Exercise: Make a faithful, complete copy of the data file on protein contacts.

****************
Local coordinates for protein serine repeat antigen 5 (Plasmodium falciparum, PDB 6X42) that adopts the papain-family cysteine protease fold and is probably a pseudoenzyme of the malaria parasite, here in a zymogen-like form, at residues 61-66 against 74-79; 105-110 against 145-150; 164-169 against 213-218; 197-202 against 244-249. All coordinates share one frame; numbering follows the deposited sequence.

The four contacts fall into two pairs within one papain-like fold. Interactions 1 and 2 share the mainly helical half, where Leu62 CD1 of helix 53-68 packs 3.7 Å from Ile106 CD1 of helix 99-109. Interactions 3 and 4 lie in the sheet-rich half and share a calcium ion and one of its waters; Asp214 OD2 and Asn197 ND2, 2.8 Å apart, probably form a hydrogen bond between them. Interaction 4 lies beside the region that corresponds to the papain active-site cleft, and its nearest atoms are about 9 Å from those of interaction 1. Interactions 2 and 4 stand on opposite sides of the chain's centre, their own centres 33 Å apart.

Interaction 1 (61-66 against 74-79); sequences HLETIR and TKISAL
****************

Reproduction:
Local coordinates for protein serine repeat antigen 5 (Plasmodium falciparum, PDB 6X42) that adopts the papain-family cysteine protease fold and is probably a pseudoenzyme of the malaria parasite, here in a zymogen-like form, at residues 61-66 against 74-79; 105-110 against 145-150; 164-169 against 213-218; 197-202 against 244-249. All coordinates share one frame; numbering follows the deposited sequence.

The four contacts fall into two pairs within one papain-like fold. Interactions 1 and 2 share the mainly helical half, where Leu62 CD1 of helix 53-68 packs 3.7 Å from Ile106 CD1 of helix 99-109. Interactions 3 and 4 lie in the sheet-rich half and share a calcium ion and one of its waters; Asp214 OD2 and Asn197 ND2, 2.8 Å apart, probably form a hydrogen bond between them. Interaction 4 lies beside the region that corresponds to the papain active-site cleft, and its nearest atoms are about 9 Å from those of interaction 1. Interactions 2 and 4 stand on opposite sides of the chain's centre, their own centres 33 Å apart.

Interaction 1 (61-66 against 74-79); sequences HLETIR and TKISAL